New York City has established a goal of reducing citywide greenhouse gas (GHG) emissions by 30 percent below 2005 levels by 2030. The city already has one of the lowest per capita GHG emissions rates among comparable cities because of its extensive public transit system. (According to the Inventory of New York City Greenhouse Gas Emissions: September 2011, “compared to other U.S. cities and the U.S. average, New York City has the highest use of non-automobile transportation.”) Therefore, considerable effort is being made to address the energy efficiency of its existing buildings. For example, according to the city’s plan, it will be “enact[ing] regulations to phase out dirty heating fuels, which are responsible for more pollution than all of the cars and trucks on our streets.” Such an endeavor for a city of the size of New York is daunting, but by targeting properties with more than 50,000 square feet, the city can address 50 percent of its buildings’ square footage and 45 percent of its total greenhouse gas emissions. New York City’s Greener, Greater Buildings Plan is a portfolio of four legislative initiatives—annual energy performance benchmark (Local Law 84), adaptation of local energy code (Local Law 85), 10-year energy audit and a retro-commissioning (Local Law 87), and lighting and commercial tenant sub-metering requirements (Local Law 88)—that will target this subset of its buildings with the hopes that they will reduce greenhouse gas emissions and save money for the owners of these buildings.
Local Law 87 requires owners of certain “covered buildings,” which include buildings owned by the city, to periodically file energy efficiency reports with the Department of Buildings, detailing the required energy audits and retro-commissioning. The term “covered buildings” generally applies to buildings having more than 50,000 square feet, but does not include “class-one” buildings. Certain other buildings, such as those that qualify for the EPA Energy Star label (energy audit exemption only) or are LEED certified, can also claim exemptions. Local Law 87 requires the owner to file a report with the Department of Buildings every 10 years, but the report can only be filed after the energy audit and retro-commissioning study have been completed.
The energy audit is intended to be fairly comprehensive. Its purpose is to identify modifications and improvements to a building’s base system (building envelope, HVAC, elevator, hot water, and electrical and lighting systems) to optimize energy performance of the building and achieve energy savings. The standard Local Law 87 requires a level of audit that is not less stringent than a level II ASHRAE (American Society of Heating, Refrigerating and Air-conditioning Engineers, Inc.) survey. Local Law 87 does not, however, require the owner to follow through with the suggestions of modifications and improvements that resulted from the audit. The thought is that an otherwise indifferent owner might be motivated to spend capital to improve the building’s energy systems once the owner sees potential energy efficiencies (and cost savings).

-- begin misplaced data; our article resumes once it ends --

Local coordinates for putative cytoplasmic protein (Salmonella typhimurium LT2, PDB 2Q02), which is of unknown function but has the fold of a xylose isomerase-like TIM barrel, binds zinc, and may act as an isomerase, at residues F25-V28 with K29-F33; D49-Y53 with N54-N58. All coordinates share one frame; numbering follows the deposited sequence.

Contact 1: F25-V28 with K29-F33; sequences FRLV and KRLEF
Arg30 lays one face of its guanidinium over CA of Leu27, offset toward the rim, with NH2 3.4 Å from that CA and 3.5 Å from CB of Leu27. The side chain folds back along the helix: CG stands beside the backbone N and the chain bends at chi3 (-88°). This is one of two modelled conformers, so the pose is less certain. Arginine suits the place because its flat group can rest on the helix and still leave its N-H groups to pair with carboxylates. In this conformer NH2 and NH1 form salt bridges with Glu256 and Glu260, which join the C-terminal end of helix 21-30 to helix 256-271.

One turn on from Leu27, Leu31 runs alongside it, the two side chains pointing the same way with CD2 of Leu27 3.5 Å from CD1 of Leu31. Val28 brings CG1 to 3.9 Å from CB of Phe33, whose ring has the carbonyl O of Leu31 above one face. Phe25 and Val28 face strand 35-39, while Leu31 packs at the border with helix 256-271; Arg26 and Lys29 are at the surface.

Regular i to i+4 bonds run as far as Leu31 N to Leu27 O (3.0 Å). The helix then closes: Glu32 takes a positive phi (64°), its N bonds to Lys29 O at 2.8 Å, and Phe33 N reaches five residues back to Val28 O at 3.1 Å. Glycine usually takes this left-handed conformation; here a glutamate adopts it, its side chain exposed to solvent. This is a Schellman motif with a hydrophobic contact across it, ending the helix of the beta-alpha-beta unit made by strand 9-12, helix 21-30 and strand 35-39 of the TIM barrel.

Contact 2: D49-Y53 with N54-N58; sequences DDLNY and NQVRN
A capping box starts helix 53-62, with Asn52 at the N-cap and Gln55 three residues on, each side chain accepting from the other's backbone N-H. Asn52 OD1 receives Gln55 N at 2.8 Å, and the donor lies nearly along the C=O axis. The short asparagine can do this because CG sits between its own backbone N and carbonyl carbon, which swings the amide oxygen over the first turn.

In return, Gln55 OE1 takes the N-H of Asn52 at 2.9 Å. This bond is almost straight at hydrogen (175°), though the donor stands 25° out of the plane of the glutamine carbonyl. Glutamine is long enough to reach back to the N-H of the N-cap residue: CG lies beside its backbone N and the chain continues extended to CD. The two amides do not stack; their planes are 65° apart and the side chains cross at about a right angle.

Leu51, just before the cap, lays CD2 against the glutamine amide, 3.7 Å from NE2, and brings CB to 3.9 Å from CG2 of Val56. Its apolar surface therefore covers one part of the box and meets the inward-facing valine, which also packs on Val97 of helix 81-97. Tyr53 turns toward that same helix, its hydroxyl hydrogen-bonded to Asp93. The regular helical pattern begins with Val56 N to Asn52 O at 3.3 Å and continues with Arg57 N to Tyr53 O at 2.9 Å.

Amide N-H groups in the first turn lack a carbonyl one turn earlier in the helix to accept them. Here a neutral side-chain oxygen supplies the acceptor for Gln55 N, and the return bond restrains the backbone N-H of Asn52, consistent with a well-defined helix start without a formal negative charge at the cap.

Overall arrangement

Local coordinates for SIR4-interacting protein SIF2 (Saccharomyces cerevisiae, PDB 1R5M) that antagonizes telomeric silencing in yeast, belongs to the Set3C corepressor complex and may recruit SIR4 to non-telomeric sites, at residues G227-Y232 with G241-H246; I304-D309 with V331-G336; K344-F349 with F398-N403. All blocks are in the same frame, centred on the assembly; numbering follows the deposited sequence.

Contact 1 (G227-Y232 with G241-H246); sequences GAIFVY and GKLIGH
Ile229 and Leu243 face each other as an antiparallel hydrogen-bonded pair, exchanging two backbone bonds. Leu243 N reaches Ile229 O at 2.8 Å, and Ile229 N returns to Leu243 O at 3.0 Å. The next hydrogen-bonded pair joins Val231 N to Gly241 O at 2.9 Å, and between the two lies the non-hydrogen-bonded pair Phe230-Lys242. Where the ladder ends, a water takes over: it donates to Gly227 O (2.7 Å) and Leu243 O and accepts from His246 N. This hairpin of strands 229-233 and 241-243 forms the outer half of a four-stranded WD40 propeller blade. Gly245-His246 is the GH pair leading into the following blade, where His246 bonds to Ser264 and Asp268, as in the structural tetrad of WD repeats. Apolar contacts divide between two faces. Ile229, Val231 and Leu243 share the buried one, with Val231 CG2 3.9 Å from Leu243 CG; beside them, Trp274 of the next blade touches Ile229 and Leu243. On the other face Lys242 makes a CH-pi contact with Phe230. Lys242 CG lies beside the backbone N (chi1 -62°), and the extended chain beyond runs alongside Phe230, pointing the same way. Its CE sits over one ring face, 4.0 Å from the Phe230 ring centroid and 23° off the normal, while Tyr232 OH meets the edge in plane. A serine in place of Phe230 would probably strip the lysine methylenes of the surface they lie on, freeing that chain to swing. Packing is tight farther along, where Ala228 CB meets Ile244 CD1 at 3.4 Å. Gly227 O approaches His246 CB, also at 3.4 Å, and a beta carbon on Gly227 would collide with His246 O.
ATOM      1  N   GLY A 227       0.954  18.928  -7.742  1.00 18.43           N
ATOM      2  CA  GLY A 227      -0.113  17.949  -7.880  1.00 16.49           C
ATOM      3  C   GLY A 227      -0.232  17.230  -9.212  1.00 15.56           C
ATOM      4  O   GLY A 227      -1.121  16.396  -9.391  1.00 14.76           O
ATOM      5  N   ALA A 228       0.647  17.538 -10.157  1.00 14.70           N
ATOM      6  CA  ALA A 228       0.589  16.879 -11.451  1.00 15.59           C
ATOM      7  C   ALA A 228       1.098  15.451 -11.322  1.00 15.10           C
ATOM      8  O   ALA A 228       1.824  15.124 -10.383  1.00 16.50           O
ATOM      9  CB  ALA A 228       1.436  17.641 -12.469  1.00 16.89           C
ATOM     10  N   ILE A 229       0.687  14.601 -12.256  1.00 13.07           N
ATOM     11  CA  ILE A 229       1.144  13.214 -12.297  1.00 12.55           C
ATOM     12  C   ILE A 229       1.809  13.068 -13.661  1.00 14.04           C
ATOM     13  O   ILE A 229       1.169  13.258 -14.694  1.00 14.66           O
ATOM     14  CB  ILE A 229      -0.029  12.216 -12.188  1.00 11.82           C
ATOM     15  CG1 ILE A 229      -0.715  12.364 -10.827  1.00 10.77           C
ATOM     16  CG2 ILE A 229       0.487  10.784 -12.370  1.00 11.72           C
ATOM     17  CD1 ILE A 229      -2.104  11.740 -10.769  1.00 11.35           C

What is retro-commissioning? Roughly speaking, if an energy audit results in potential capital expenditures, a retro-commissioning study can result in potential operational and maintenance expenses. In other words, a retro-commissioning study concerns itself with optimizing the energy efficiency of existing building systems though the identification of defects, cleaning, adjustments, and operational practices, among other things. Also, unlike an energy audit, Local Law 87’s retro-commissioning requires follow-through by the building owner of the items identified by the retro-commissioning report. In fact, the owner cannot file the report with the Department of Buildings unless and until each item identified in the report has been addressed. Because of this, a retro-commissioning process may take up to 18 months to complete, which is a longer lead time than what is suggested for an energy audit.
Local Law 87 has been in effect since December 2009, but the reporting schedule is only starting now (beginning with calendar year 2013). On September 5, 2012, the commissioner of the Department of Buildings promulgated rules further detailing the audit and retro-commissioning requirements of Local Law 87. The compliance year for a building is determined by the last digit of that building’s tax block number. For example, if the last digit of a building’s tax block number is three, then the compliance year will be 2013, but if such digit is two, then the compliance year will be 2022. A building owner may choose to early comply during calendar year 2013, in which case the owner will not be subject to rules promulgated by the commissioner. We recommend that owners who are required to comply during calendar years 2013-2014 begin the compliance process if they have not already started.
For an owner that is subject to Local Law 87, it is not all bad news. There are financing and cost sharing programs that are available, including from NYSERDA and ConEd, that will share costs (up to 50 percent) related to energy audits and retro-commissioning studies (but not the follow-through of action items) required by Local Law 87.